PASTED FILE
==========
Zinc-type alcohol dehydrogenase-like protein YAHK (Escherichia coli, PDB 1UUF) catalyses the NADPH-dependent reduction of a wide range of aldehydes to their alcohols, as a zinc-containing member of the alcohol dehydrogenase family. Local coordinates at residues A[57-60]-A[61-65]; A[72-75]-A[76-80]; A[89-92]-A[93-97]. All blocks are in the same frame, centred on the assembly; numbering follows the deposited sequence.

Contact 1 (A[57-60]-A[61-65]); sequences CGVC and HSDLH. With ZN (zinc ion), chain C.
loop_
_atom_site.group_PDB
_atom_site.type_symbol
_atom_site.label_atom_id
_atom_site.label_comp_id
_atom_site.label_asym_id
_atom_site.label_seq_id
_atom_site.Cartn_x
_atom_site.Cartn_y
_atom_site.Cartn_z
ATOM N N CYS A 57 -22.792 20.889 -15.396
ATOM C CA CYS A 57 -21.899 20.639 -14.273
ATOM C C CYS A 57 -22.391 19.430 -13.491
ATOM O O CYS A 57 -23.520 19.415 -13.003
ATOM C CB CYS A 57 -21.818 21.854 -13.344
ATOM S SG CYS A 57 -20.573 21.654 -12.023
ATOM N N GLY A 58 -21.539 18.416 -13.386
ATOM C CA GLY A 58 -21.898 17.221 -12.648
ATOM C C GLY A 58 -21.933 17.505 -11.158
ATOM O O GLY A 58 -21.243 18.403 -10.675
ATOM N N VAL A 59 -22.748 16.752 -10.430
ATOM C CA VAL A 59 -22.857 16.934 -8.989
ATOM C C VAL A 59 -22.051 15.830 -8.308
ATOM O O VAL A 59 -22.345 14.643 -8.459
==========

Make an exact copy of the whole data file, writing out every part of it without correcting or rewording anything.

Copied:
Zinc-type alcohol dehydrogenase-like protein YAHK (Escherichia coli, PDB 1UUF) catalyses the NADPH-dependent reduction of a wide range of aldehydes to their alcohols, as a zinc-containing member of the alcohol dehydrogenase family. Local coordinates at residues A[57-60]-A[61-65]; A[72-75]-A[76-80]; A[89-92]-A[93-97]. All blocks are in the same frame, centred on the assembly; numbering follows the deposited sequence.

Contact 1 (A[57-60]-A[61-65]); sequences CGVC and HSDLH. With ZN (zinc ion), chain C.
loop_
_atom_site.group_PDB
_atom_site.type_symbol
_atom_site.label_atom_id
_atom_site.label_comp_id
_atom_site.label_asym_id
_atom_site.label_seq_id
_atom_site.Cartn_x
_atom_site.Cartn_y
_atom_site.Cartn_z
ATOM N N CYS A 57 -22.792 20.889 -15.396
ATOM C CA CYS A 57 -21.899 20.639 -14.273
ATOM C C CYS A 57 -22.391 19.430 -13.491
ATOM O O CYS A 57 -23.520 19.415 -13.003
ATOM C CB CYS A 57 -21.818 21.854 -13.344
ATOM S SG CYS A 57 -20.573 21.654 -12.023
ATOM N N GLY A 58 -21.539 18.416 -13.386
ATOM C CA GLY A 58 -21.898 17.221 -12.648
ATOM C C GLY A 58 -21.933 17.505 -11.158
ATOM O O GLY A 58 -21.243 18.403 -10.675
ATOM N N VAL A 59 -22.748 16.752 -10.430
ATOM C CA VAL A 59 -22.857 16.934 -8.989
ATOM C C VAL A 59 -22.051 15.830 -8.308
ATOM O O VAL A 59 -22.345 14.643 -8.459